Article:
Growing up alongside but not quite in several languages and cultures, I often felt out of place. I could count on one hand the number of times I remember the clear feeling of being “at home” or among “my people.” One was in Croatia, when my friends and I crashed in the abandoned ruins of a house taken out by the war, then stayed up late speaking “Cringlish”—Croatian sentence structure injected with English stand-ins for the vocabulary I was lacking, then conjugated with Croatian verb endings. One was some late night in a dark bar in Morningside Heights, where I talked books with my workshop mates from the MFA at Columbia. And another time was at the ALTA conference.

What happened at the conference was perhaps even more spectacular because, unlike those other times, when I was with my peers, at ALTA everyone was a far more established and decorated translator than I am. Still, on that very first night a group of ALTA veterans invited another Fellow and me to join them at their table simply because we had conference name tags on. I remember being surprised by their initial friendliness, and even more so by the ease with which the subsequent conversation flowed. I haven’t been to any other kinds of conferences, but I can guess from my experience in gatherings with other writers and academics that this feeling of instantaneous welcome and ease is not the norm. Perhaps because translators are used to working behind-the-scenes, there was no competitiveness between us, no expectation that we should be starstruck by the experts all around us (though I was, frequently).

Our days were filled with seminars and readings, groups of various focuses and sizes. But some of my favorite moments were the ones in which we were gathered all together—the commemoration of Michael Henry Heim, the National Translation Award celebration for Eugene Ostashevsky and Matvei Yankelevich, the ALTA Fellows Reading, and Declamación. In those moments, the sheer number of people in a room made what we were doing feel far from “behind-the-scenes”—rather a sense of urgency was palpable; we were in this together and it was important.

The Fellows Reading was the biggest audience I’d ever read in front of, and the outpouring of support was beyond anything I could’ve expected. While my fellow Fellows read, I felt almost embarrassed to be in the company of such talent. Afterwards, at the reception, we received such positive feedback, I remember turning to the other fellows and saying, “These are the most compliments we are ever going to receive! We should write this down!”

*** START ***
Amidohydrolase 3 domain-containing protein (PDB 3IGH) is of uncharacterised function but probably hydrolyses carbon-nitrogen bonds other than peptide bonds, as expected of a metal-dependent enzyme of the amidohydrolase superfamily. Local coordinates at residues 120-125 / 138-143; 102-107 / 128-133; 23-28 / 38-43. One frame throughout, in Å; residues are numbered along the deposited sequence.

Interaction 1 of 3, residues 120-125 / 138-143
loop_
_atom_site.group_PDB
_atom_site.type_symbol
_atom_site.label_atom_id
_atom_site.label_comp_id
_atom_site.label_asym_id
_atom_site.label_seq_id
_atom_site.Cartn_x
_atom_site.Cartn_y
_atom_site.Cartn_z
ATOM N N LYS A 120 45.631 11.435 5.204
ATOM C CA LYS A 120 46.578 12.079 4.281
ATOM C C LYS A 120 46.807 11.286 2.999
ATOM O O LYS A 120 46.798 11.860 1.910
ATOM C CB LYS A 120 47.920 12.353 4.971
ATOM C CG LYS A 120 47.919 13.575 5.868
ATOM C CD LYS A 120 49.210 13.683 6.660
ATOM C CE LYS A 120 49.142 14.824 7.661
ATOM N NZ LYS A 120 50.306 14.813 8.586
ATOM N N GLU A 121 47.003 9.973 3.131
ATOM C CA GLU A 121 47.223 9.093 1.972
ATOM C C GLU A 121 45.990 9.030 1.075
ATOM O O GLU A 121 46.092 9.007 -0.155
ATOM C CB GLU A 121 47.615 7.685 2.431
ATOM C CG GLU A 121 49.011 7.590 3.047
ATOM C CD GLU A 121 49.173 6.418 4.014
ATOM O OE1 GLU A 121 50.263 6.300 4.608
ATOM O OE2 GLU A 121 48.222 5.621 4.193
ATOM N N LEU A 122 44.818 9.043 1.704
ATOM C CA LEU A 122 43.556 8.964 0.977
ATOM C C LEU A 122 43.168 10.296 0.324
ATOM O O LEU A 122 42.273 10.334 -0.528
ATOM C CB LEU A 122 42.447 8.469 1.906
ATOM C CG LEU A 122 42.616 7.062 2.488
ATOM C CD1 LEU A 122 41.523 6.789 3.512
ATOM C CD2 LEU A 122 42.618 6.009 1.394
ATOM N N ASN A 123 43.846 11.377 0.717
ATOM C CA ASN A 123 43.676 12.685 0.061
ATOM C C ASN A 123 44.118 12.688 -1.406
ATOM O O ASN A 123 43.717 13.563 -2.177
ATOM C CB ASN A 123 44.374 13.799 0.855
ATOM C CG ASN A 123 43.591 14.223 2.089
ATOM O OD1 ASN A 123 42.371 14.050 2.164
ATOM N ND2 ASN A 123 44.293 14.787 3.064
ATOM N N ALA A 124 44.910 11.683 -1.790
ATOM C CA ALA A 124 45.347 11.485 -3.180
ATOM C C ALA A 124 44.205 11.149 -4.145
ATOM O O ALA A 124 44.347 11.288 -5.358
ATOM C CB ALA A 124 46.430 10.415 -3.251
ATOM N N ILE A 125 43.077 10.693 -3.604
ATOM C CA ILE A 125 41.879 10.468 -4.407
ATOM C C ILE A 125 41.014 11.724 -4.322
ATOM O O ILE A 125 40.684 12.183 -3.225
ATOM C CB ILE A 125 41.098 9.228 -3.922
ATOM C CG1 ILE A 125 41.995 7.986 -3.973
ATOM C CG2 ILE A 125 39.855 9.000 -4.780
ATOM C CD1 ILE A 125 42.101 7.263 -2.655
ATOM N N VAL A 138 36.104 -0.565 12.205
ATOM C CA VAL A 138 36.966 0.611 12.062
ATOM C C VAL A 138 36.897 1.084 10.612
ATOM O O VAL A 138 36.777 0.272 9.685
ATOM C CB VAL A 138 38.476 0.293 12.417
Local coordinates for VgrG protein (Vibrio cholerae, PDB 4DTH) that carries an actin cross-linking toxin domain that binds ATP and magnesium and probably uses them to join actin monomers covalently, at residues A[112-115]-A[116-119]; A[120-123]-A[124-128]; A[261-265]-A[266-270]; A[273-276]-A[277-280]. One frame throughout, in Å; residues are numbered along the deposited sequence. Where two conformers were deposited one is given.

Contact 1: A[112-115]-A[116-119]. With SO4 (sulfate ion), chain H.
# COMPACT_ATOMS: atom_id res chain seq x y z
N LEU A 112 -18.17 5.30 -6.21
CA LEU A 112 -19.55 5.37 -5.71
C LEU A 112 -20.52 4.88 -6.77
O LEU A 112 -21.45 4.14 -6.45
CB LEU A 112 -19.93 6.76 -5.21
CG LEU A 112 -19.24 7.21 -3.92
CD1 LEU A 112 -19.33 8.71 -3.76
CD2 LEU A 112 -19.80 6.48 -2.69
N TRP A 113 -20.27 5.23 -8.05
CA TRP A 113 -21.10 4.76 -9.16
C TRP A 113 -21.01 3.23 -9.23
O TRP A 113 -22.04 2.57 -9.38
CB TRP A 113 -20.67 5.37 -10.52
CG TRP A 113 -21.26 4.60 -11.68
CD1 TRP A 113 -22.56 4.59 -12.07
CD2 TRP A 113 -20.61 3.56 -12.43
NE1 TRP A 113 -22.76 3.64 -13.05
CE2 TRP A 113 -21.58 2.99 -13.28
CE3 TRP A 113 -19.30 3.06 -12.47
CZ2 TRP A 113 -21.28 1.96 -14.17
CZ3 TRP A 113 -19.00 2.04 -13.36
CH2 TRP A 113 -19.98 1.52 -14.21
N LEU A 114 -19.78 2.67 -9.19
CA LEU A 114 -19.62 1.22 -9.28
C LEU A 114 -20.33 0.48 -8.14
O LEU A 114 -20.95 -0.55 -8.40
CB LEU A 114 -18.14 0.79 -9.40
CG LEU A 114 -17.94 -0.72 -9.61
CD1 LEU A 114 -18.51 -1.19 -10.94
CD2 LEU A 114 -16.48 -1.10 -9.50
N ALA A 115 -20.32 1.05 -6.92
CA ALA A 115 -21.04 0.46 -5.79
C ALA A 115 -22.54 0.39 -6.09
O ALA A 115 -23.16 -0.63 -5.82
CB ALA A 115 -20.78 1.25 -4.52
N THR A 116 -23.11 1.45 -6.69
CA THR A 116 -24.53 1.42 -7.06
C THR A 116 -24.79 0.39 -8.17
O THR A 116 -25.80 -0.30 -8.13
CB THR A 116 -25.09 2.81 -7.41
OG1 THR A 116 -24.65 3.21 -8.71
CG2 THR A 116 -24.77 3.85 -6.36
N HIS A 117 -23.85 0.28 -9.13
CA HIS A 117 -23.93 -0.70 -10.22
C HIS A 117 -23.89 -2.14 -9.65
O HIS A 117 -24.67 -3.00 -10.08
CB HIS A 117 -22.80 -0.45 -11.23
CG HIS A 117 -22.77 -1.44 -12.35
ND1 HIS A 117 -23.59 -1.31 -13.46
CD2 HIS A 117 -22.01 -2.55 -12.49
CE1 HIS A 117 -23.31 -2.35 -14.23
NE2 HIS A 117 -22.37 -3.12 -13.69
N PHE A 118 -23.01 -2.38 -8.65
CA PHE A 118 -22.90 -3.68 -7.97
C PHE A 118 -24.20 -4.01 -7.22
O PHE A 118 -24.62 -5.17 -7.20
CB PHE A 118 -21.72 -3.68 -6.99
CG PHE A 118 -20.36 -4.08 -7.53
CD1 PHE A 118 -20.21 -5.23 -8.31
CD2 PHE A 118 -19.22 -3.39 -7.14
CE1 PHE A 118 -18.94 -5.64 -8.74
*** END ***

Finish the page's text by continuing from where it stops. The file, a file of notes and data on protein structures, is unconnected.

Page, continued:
On our last night in town, after Declamación, a group of us (only one of whom I’d known before I got there) went to the hotel bar and drank Milwaukee beers and talked late into the night about the uses of semicolon across languages, and the grammatical cases of Slavic languages, and I felt that rare joy of being understood. The plane ride the next morning didn’t feel much like going home at all.

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Vacancy: Assistant Professor in Japanese

FLL – Assistant Professor in Japanese

Advertising Copy – March 2015

The Department of Foreign Languages and Literature at the University of Wisconsin-Milwaukee invites

applications for a tenure-track position in Japanese literature and culture, contingent on budgetary

Candidates must have their Ph.D. in Japanese language or culture in-hand by the time of employment, a

demonstrated record of scholarly publications, and native or near-native fluency in Japanese and

Preferred qualifications include: extensive experience in teaching contemporary Japanese literature,

culture, and language at all levels, experience in supervising and mentoring undergraduate and graduate

students, experience in program management and development, and willingness to serve as coordinator

for Japanese and its associated study abroad programs.

The successful candidate will participate in the interdepartmental Translation and M.A. programs.

Our standard teaching load is two courses per semester.

Initial review of applications will begin immediately; applications received after April 30, 2015 will not be

Please submit application letter, curriculum vitae, statement of scholarly and teaching interests, and

three confidential letters of reference prior to May 1, 2015.

Applicants should upload all the items into the application system via the following link:

The University of Wisconsin-Milwaukee is an EEO/AA employer.

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A Line of Blue Yaks: Report From ALTA 2014 Fellow Annie Tucker